NumPy is a popular Python library for data science. Numpy focuses on
In this tutorial, you’ll learn how to calculate the Hadamard Product (= element-wise multiplication) of two 1D lists, 1D arrays, or even 2D arrays in Python using NumPy’s
np.multiply() and the asterisk operator.
Element-Wise Multiplication of Flat Python Lists
Problem Formulation: How does element-wise multiplication of two lists or NumPy arrays
b work with Python’s NumPy library?
Answer: Use the star (asterisk) operator
a * b.
>>> import numpy as np >>> a = [1, 2, 3] >>> b = [2, 1, 1] >>> np.multiply(a, b) array([2, 2, 3])
np.multiply() function multiplies list element
a[i] with element
b[i] for a given index
i and stores the result in a new NumPy array.
Element-Wise Multiplication of NumPy Arrays with the Asterisk Operator *
If you start with two NumPy arrays
b instead of two lists, you can simply use the asterisk operator
* to multiply
a * b element-wise and get the same result:
>>> a = np.array([1, 2, 3]) >>> b = np.array([2, 1, 1]) >>> a * b array([2, 2, 3])
But this does only work on NumPy arrays—and not on Python lists!
Element-Wise Multiplication of 2D NumPy Arrays
Here is a code example from my new NumPy book “Coffee Break NumPy”:
import numpy as np # salary in ($1000) [2015, 2016, 2017] dataScientist = [133, 132, 137] productManager = [127, 140, 145] designer = [118, 118, 127] softwareEngineer = [129, 131, 137] # Salary matrix S = np.array([dataScientist, productManager, designer, softwareEngineer]) # Salary increase matrix I = np.array([[1.1, 1.2, 1.3], [1.0, 1.0, 1.0], [0.9, 0.8, 0.7], [1.1, 1.1, 1.1]]) # Updated salary S2 = S * I print(S2) ''' Output: [[146.3 158.4 178.1] [127. 140. 145. ] [106.2 94.4 88.9] [141.9 144.1 150.7]] '''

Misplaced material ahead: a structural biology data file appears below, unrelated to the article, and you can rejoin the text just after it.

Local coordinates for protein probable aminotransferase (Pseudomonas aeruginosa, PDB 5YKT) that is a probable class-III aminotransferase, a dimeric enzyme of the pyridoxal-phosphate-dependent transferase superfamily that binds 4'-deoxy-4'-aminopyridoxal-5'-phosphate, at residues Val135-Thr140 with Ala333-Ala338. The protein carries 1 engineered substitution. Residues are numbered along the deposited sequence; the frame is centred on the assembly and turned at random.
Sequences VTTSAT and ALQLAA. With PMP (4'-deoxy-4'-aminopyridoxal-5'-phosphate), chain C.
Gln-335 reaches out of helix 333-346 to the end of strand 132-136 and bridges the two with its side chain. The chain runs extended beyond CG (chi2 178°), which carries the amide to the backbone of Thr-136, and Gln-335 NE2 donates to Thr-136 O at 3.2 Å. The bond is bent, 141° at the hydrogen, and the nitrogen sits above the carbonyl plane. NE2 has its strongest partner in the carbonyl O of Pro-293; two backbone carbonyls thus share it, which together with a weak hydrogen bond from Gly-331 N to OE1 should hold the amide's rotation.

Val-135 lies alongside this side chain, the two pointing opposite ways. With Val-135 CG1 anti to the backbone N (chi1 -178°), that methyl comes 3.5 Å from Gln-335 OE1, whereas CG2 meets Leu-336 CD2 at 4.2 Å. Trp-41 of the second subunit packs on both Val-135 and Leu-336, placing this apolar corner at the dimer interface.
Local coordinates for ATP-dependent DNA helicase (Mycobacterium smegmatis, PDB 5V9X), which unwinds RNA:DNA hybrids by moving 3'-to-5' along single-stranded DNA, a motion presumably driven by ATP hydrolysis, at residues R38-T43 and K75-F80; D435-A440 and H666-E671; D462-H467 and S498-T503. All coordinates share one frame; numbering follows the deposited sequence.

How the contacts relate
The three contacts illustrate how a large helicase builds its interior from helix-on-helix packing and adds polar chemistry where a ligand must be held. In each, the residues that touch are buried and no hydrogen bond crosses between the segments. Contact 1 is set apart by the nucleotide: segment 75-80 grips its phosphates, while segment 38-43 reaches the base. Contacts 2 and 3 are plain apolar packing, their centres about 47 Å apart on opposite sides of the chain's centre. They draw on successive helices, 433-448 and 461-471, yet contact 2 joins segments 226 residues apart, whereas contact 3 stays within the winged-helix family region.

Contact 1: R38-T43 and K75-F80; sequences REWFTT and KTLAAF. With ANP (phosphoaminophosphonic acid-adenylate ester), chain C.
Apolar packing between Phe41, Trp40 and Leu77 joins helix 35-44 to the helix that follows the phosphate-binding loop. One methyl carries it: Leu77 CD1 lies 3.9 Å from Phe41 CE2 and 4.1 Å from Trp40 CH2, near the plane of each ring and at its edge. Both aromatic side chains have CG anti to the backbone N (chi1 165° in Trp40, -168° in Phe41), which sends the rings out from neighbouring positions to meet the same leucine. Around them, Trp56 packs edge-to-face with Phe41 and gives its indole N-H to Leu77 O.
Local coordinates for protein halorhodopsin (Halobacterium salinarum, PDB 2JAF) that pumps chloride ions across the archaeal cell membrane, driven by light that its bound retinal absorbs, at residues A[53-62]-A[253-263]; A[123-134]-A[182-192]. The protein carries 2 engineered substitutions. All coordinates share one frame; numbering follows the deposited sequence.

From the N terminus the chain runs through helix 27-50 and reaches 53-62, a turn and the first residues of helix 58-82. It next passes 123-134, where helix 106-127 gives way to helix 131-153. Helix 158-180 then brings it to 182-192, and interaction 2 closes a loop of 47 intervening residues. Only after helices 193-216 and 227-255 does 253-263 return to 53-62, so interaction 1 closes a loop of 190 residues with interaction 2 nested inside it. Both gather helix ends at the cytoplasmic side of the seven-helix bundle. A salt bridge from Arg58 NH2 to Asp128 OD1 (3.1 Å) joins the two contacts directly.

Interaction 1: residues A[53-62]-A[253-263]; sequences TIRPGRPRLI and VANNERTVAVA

- data scientist,
- product manager,
- designer, and
- software engineer.
We create four lists that store the yearly average salary of the four jobs in
We merge these four lists into a two-dimensional array (the
Now suppose, your company changes the salary for the different job descriptions. For example, data scientists get a salary raise of 30% in 2017.
In the code, we create a second matrix that stores the salary changes as weights. Then, we update the salaries according to these weights. As designers in 2015 got a salary decrease, i.e., the weight is smaller than 1.0, the new salary is smaller than the old salary.
Note that the simple multiplication asterisk operator
* creates a new matrix by multiplying the two values at position
(i,j) of the two matrices.
NumPy Element-Wise Multiplication Puzzle
Can you guess the output of this puzzle?
*Advanced Level* (see solution below)
Are you a master coder?
Test your NumPy skills now by solving this code puzzle!
Where to Go From Here?
This puzzle is loosely based on my new book “Coffee Break NumPy”. My idea in writing the “Coffee Break” series is to deliver continuous improvements in Python — while not taking more time than your daily coffee break.
Do you want to become a NumPy master? Check out our interactive puzzle book Coffee Break NumPy and boost your data science skills! (Amazon link opens in new tab.)
While working as a researcher in distributed systems, Dr. Christian Mayer found his love for teaching computer science students.
To help students reach higher levels of Python success, he founded the programming education website Finxter.com that has taught exponential skills to millions of coders worldwide. He’s the author of the best-selling programming books Python One-Liners (NoStarch 2020), The Art of Clean Code (NoStarch 2022), and The Book of Dash (NoStarch 2022). Chris also coauthored the Coffee Break Python series of self-published books. He’s a computer science enthusiast, freelancer, and owner of one of the top 10 largest Python blogs worldwide.
His passions are writing, reading, and coding. But his greatest passion is to serve aspiring coders through Finxter and help them to boost their skills. You can join his free email academy here.